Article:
Advertisement

Bounded by War

  • Paul Winfree
Chapter

Abstract

The budgetary reforms derived between the War of 1812 and the Civil War were, for the most part, born out of necessity or symbolism. External demands led to innovative ways to raise money to fund the federal government. However, the sinking fund continued to develop as one of the most important mechanisms for debt management. Congress also tried new methods in an attempt to distance the federal government’s finances from that of the economy following banking crises. Tariff policy extended beyond simply the need to raise revenue for the government and into protectionism, causing revenues to become much less predictable and creating a constituency for a growing government. This dynamic foreshadows the inevitability of the income tax.

References

  1. Cogliano, Francis D. 2000. Revolutionary America 1763–1815: A Political History. New York, NY: Routledge.Google Scholar
  2. Crawford, Aaron Scott. 2012. John Randolph of Roanoke and the Politics of Doom: Slavery, Sectionalism, and Self-Deception, 1773–1821. Unpublished Doctoral Dissertation, Knoxville: University of Tennessee.Google Scholar
  3. Dobson, John M. 1976. Two Centuries of Tariffs: The Background and Emergency of the United States Trade Commission. Washington, DC: US Government Printing Office.Google Scholar
  4. Faber, Harold. 1995. “The Nation: Once Upon a Time, a Budget Surplus.” The New York Times. December 31. Accessed June 21, 2019. https://www.nytimes.com/1995/12/31/weekinreview/the-nation-once-upon-a-time-a-budget-surplus.html.
  5. Gilje, Paul A. 2010. “Free Trade and Sailors’ Rights’: The Rhetoric of the War of 1812.” Journal of the Early Republic 30 (1): 1–23.CrossRefGoogle Scholar
  6. Irwin, Douglas. 2010. “Revenue or Reciprocity? Founding Feuds Over Early U.S. Trade Policy.” In Founding Choices: American Economic Policy in the 1790s, by Douglas Irwin and Richard Sylla. Chicago, IL: University of Chicago Press.CrossRefGoogle Scholar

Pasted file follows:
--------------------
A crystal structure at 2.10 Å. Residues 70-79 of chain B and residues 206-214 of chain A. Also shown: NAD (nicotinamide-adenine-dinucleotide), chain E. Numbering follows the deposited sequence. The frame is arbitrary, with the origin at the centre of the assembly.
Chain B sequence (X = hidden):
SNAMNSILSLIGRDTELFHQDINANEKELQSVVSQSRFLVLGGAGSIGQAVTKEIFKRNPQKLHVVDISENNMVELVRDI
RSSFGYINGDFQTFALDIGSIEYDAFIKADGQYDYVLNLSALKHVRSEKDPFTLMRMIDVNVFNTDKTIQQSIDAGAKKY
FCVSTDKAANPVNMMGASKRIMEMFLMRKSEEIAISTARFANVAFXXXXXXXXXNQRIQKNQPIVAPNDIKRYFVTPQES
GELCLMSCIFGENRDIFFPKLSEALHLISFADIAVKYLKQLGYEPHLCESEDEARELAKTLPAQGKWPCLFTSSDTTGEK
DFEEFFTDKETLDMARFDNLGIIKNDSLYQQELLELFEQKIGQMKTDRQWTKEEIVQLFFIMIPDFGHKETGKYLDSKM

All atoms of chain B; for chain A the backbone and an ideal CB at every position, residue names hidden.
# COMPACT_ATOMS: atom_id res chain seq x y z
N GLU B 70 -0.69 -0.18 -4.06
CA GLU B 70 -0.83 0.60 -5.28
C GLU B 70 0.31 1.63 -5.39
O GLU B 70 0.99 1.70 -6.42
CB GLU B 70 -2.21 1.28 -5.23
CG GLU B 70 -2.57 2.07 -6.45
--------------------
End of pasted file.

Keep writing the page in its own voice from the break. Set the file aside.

7. Johnston, Louis and Samuel H. Williamson. 2018. “What Was the U.S. GDP Then?” MeasuringWorth.Google Scholar
  8. Kagin, Donald H. 1984. “Monetary Aspects of the Treasury Notes of the War of 1812.” The Journal of Economic History 44 (1): 69–88.CrossRefGoogle Scholar
  9. Kennon, David R., and M. Rebecca Rogers. 1989. The Committee on Ways and Means: A Bicentennial History, 1789–1989. Washington, DC: Government Printing Office.Google Scholar
  10. Merrill, Dennis, and Thomas Paterson. 2009. Major Problems in American Foreign Relations: To 1920. 7. Vol. 1. 2 vols. Boston, MA: Cengage Learning.Google Scholar
  11. Ross, Edward A. 1892. “Sinkig Funds.” Publications of the American Economic Association 7 (4/5): 9–106.Google Scholar
  12. Stanwood, Edward. 1903. American Tariff Controversies in the Nineteenth Century. Boston, MA: Houghton Mifflin.Google Scholar
  13. U.S. Congress. 1812a. American State Papers. Vol. VI. 12th Cong. 2nd sess. Finance: Volume 2: 580.Google Scholar
  14. ———. 1812b. Journal of the House of Representatives of the United States. 12th Cong. 1st sess. February 25.Google Scholar
  15. Walters, Raymond, Jr. 1957. Albert Gallatin: Jeffersonian Financier and Diplomat. New York, NY: Macmillan.Google Scholar
  16. Winter, Aaron McLean. 2009. “The Laughing Doves of 1812 and Satiric Endowment of Antiwar Rhetoric in the United States.” PMLA 124 (5): 1562–1581.CrossRefGoogle Scholar

Copyright information

© The Author(s) 2019

Authors and Affiliations

  • Paul Winfree
    • 1
  1. 1.Heritage FoundationWashington, DCUSA

Personalised recommendations